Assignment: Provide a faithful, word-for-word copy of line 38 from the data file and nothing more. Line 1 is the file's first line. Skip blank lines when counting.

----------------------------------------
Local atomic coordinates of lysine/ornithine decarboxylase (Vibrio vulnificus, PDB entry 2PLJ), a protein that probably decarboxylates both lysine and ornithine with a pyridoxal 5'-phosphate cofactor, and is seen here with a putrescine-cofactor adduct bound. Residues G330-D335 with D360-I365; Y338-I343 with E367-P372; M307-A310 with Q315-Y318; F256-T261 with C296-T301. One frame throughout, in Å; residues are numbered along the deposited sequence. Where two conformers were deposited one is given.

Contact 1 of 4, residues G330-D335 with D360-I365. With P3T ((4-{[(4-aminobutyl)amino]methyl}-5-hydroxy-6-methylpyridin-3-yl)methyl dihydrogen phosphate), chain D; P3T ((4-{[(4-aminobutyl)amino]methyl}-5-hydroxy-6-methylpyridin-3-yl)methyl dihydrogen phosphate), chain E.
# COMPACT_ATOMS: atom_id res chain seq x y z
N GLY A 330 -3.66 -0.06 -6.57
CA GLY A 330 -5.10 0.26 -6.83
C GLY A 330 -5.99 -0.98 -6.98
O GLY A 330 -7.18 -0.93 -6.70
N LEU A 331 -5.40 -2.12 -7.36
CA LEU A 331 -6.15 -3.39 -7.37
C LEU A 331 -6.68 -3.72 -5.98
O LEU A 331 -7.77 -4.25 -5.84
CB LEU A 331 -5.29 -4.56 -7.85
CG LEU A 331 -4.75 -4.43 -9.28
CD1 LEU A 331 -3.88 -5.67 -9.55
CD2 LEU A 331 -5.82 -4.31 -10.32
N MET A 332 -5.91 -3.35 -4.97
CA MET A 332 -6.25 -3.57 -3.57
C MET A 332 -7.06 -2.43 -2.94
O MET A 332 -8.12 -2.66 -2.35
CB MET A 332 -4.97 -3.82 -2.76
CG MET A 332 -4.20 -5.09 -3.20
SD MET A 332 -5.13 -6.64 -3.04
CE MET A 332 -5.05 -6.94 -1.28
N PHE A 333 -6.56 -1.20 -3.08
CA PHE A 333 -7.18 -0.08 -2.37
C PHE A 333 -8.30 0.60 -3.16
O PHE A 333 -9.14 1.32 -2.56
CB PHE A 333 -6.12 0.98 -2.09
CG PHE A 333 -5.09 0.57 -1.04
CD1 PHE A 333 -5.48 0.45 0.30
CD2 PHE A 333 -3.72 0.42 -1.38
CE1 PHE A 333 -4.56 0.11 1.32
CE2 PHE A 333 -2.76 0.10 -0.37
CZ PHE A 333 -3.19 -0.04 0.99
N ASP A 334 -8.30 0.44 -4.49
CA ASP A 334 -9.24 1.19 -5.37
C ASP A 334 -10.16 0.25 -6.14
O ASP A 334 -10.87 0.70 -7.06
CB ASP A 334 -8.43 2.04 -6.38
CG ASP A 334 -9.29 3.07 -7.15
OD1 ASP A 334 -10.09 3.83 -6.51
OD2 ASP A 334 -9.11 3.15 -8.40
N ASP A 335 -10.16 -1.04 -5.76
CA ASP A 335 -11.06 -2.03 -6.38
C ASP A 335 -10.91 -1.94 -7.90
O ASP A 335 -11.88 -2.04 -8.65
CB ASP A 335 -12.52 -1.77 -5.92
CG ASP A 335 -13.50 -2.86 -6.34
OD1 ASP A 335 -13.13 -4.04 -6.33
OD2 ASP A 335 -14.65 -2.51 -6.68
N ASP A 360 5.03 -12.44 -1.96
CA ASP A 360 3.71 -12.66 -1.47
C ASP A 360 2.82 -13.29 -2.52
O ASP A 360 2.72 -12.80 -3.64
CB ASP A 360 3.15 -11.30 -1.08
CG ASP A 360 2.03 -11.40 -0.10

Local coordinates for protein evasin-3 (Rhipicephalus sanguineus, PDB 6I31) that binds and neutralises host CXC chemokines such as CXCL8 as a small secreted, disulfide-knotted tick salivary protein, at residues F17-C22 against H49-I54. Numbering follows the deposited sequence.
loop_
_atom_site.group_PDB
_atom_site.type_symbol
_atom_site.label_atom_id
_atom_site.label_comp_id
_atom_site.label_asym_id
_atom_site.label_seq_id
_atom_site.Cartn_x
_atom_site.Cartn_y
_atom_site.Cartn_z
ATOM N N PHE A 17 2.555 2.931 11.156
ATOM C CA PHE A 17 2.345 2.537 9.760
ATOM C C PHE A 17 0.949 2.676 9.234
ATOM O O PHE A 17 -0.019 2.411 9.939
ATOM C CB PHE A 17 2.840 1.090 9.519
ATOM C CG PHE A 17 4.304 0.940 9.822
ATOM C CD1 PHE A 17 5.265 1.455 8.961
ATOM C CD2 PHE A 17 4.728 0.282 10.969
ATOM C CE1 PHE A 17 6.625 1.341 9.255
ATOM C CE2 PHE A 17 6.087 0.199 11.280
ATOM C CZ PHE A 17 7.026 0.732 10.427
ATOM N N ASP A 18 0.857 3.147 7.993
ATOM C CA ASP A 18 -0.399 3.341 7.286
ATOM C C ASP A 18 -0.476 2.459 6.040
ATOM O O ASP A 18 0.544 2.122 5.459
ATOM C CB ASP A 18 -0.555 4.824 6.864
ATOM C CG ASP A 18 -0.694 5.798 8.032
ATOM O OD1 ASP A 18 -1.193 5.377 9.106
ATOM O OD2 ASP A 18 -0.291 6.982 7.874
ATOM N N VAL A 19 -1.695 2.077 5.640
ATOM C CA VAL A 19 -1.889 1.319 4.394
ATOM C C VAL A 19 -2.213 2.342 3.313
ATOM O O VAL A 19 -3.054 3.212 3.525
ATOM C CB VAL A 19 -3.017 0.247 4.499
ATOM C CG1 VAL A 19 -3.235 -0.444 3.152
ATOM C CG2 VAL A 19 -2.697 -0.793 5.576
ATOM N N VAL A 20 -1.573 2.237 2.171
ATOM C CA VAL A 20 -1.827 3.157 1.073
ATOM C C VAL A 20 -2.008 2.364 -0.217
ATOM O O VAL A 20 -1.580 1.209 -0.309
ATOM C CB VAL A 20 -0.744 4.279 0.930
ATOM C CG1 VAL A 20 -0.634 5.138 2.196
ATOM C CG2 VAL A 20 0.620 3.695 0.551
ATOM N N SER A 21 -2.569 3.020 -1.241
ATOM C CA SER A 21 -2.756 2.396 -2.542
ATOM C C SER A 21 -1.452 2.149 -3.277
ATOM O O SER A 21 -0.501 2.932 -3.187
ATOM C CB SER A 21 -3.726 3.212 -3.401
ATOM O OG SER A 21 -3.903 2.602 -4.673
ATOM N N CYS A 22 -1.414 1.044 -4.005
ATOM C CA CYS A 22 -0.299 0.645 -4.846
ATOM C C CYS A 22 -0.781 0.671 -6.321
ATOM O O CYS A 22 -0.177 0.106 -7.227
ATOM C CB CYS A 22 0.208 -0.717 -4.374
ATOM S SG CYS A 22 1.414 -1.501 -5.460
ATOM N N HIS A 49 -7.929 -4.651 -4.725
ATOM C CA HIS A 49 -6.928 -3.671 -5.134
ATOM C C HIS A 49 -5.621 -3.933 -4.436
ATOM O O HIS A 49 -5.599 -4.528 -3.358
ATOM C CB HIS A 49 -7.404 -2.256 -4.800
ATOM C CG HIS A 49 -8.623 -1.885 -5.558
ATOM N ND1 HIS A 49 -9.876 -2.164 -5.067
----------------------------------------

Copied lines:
O ASP A 334 -10.87 0.70 -7.06